From Colin Benjamin in Trinidad
Michael’s Clarke’s Australian side will go into today’s penultimate test of the Digicel three-test series and 12th edition of Sir Frank Worrell Trophy with the advantage against the home side at the Queen’s Park Oval, Port-of-Spain, Trinidad, after their historic win in the opening test at “The Mecca”, Kensington Oval last week.
Australia’s three-wicket victory was only the second time (excluding the innings forfeit in Centurion between England and South Africa in 2000) that a team had managed to come back and win a Test despite declaring with a score less than that of their opponents in test cricket’s 126-year history.
In a series where the players have little time to recover mentally or physically given the back-to-back tests, the gravity of that lost cannot be understated.
Certainly, it will take a lot out of the West Indies unit, already weakened before the test series due to absence of large quota of prominent players to the Indian Premier League (IPL) and injuries – to topple what is basically a full-strength Australian XI.
Clarke, also compared the Barbados win to a famous Australian Ashes victory in Adelaide 2006, which demoralized England to such an extent that they ended up being whitewashed 5-0.
Speaking to the international media on the iconic steps of the Brian Lara pavilion, when confronted with these facts, West Indies skipper Darren Sammy noted that the mood in the camp was still very positive despite the aforementioned.
“The camp is still confident despite what happened in Barbados. After the defeat, myself and coach (Ottis) Gibson told the players to be proud since we did a lot of things right and to keep believing we can beat Australia,” stated Sammy.
Regardless of Sammy’s typically positive outlook the team will have to produce on the field in order to prevent Clarke’s Aussies from another series sweep.
Today’s second test is the 58th test being contested at the premier test venue in the “Twin-Island Republic.”
The West Indies team has a peculiar record at this venue winning 18 tests, losing 18 and drawing 21 in matches played from 1930-2010.
Despite those results, the Queen’s Park Oval is most famous for the legendary Curtly Ambrose’s almost single handed routing of England for 46 in 1994 and India’s once world-record fourth innings run-chase in 1976.
The West Indies’ head-to-head record against the boys from Down Under at the venue is a flattering one since both both teams have recorded three victories each in clashes from 1955-2003.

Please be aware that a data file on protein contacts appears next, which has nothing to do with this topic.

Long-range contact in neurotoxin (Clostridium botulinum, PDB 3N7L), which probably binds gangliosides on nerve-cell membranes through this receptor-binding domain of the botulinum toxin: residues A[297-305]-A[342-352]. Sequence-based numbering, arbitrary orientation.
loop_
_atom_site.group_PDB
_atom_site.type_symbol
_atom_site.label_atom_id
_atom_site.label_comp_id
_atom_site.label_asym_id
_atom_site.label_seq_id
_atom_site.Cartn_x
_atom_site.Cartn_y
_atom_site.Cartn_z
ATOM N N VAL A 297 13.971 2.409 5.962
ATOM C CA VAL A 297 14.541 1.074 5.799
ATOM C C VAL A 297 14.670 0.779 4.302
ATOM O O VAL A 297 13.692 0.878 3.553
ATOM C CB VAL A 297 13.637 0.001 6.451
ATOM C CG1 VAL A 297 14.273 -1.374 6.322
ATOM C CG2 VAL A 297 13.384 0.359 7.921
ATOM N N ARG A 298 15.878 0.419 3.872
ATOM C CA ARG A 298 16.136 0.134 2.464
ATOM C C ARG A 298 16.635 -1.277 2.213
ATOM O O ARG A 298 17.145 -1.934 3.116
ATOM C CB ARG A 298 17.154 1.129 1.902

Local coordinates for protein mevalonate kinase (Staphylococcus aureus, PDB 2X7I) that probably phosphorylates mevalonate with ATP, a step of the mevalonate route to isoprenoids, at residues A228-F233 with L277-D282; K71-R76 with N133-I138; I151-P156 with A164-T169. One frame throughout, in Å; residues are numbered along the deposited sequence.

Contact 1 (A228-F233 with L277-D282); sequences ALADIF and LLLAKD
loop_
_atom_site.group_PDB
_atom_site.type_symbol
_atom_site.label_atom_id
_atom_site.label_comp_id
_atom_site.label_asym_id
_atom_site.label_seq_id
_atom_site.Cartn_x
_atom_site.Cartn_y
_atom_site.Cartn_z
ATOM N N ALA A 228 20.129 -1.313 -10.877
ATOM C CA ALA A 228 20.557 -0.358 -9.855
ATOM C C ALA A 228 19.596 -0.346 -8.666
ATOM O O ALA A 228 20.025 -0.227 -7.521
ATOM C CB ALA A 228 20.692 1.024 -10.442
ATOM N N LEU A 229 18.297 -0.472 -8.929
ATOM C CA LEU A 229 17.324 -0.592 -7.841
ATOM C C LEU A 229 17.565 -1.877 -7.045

The last meeting in 2003 is fondly remembered by most local Trinidadian’s and the general regional cricket public for Brian Lara’s first ever century at the venue.
“The Prince of Port-of-Spain” scored his first test hundred on his home ground against speedster Brett Lee and company on the final day.
Spin and rain threat
“Dry and tacky” was term Clarke used to describe the grassless surface and it raises the possibility that both teams could play two spinners today.
“There is big possibility we could play two spinners on that wicket. The brief look I had of it yesterday it was grassless and pretty dry and tacky. So myself and new selector Marsh (Rodney) and the rest of the selectors will certainly have to think hard about including Michael Beer,” explained Clarke.
He added: “I also reckon rain will play a big part in this test. The forecast is for rain for the first three days, but even if that doesn’t happen we could definitely face a dilemma on all three days of losing time and overs. The place gets dark at 5pm here since we landed, so this could be an issue. We can’t control that however and will simply plan for another five-days of hard cricket.
It is not clear if the West Indies will also play two spinners as well.
Sammy, when pressed by the media, was very coy and played his cards very close to his chest.
It is widely anticipated, however, that his Windward Island colleague and off-spinner Shane Shillingford will be squeezed into the XI somehow.
Key battle of the test
The most intriguing battle of the test will be how Australia’s batsmen play Sammy on this surface.
With batting expected to be a battle of attrition in which the modus operandi for run-scoring may tend to come from stoic resistance and grafting batsman-ship, this could be a surface where Sammy’s bowling could thrive.
During the opening test on the 2011 home series at the Providence stadium, Guyana, on an almost identical surface, Sammy’s accurate wicket-to-wicket bowling, which he has described twice in the few months as one which international batsman “under-rate” – aided in bundling the Pakistani batsmen to give the West Indies their only win of the calendar.
No doubt the Australian’s batting line-up, led by the experienced Ricky Ponting, who is the only member in their squad to play a test at the Queen’s Park Oval, will not let Sammy’s bowling draw them into a false sense of security on what is expected to be a difficult batting wicket.
SQUADS:WEST INDIES – Darren Sammy (captain), Kirk Edwards (vice-captain), Adrian Barath, Carlton Baugh, Devendra Bishoo, Kraigg Brathwaite, Darren Bravo, Shivnarine Chanderpaul, Narsingh Deonarine, Fidel Edwards, Kieran Powell, Ravi Rampaul, Kemar Roach, Shane Shillingford.
AUSTRALIA – Michael Clarke (captain), Shane Watson (vice-captain), Ed Cowan, Ryan Harris, Ben Hilfenhaus, Mike Hussey, Nathan Lyon, James Pattinson, Ricky Ponting, Peter Siddle, Matthew Wade, David Warner, Michael Beer, Peter Forrest, Mitchell Starc.
UMPIRES: Ian Gould, Marais Erasmus; TV – Tony Hill.